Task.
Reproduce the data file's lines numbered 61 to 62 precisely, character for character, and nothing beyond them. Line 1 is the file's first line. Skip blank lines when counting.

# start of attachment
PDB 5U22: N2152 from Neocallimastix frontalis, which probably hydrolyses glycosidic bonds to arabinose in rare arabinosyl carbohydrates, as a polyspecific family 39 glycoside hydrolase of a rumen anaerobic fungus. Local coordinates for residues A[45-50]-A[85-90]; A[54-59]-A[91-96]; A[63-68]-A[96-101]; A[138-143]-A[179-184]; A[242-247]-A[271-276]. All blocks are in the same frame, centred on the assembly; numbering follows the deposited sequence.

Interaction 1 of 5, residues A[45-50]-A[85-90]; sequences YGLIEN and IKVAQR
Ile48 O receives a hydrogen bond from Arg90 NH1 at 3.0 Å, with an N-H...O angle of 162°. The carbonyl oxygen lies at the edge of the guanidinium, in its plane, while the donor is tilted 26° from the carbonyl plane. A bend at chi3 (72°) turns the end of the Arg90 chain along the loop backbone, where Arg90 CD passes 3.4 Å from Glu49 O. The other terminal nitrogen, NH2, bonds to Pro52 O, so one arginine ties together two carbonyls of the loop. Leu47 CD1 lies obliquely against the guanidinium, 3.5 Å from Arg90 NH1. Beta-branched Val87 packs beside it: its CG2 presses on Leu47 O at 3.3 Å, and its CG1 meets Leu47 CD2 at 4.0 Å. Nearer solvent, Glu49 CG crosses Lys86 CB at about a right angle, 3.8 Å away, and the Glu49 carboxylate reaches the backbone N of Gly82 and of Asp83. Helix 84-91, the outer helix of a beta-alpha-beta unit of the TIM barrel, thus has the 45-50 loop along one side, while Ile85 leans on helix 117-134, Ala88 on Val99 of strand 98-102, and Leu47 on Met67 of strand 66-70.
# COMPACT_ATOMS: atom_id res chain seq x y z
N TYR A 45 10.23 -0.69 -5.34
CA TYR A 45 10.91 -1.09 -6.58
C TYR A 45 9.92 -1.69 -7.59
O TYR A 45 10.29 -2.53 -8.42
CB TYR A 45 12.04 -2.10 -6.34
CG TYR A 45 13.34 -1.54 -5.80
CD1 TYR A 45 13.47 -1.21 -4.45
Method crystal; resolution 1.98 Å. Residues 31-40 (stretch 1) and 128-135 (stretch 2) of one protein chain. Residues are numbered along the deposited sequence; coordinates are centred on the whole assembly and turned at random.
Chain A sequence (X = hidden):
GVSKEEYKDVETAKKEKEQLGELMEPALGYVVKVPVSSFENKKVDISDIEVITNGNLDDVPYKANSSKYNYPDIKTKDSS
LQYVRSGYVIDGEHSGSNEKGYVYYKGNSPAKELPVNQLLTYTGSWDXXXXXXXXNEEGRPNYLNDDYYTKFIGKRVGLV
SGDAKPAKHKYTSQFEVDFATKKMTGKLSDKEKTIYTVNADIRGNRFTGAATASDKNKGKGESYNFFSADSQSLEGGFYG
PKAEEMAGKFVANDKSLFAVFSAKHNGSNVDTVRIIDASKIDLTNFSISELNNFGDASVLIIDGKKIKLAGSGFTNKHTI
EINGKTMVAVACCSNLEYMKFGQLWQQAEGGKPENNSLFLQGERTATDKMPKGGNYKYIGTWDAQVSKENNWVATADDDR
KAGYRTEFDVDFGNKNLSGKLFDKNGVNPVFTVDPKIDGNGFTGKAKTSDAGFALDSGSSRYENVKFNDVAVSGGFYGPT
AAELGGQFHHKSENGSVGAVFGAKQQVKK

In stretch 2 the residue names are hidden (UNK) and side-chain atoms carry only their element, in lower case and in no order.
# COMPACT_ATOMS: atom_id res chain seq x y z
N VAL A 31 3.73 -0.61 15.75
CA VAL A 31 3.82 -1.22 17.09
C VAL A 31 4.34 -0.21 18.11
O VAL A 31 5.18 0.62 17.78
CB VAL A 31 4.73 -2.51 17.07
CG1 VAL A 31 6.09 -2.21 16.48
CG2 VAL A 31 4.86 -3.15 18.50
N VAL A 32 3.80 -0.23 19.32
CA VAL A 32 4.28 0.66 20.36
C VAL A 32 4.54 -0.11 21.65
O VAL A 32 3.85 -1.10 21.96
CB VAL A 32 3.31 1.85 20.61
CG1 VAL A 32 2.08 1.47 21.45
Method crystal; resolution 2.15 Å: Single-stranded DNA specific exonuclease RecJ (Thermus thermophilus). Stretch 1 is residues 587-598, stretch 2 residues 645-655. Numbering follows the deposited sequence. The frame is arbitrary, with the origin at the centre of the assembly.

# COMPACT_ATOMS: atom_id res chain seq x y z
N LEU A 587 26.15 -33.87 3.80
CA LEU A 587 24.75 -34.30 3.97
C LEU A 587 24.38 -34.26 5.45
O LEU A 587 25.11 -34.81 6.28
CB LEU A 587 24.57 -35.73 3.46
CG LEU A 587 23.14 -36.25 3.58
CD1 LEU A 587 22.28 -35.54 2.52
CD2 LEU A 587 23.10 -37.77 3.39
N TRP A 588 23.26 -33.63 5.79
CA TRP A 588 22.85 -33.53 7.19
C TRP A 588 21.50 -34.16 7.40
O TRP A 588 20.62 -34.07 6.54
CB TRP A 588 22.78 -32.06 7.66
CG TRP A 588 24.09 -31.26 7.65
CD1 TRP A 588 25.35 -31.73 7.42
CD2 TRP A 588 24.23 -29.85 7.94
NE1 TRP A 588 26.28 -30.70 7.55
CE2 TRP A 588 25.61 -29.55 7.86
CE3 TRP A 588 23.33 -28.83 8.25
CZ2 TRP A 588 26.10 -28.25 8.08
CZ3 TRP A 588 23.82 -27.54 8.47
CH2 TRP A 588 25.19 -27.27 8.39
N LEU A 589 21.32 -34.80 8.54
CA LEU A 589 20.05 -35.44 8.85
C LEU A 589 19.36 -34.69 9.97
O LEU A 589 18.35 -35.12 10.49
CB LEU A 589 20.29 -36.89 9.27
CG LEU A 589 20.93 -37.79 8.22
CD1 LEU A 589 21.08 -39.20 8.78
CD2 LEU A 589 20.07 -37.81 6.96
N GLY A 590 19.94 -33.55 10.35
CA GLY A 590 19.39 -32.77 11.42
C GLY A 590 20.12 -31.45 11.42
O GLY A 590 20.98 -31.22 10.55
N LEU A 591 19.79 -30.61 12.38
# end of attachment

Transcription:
CA LEU A 589 20.05 -35.44 8.85
C LEU A 589 19.36 -34.69 9.97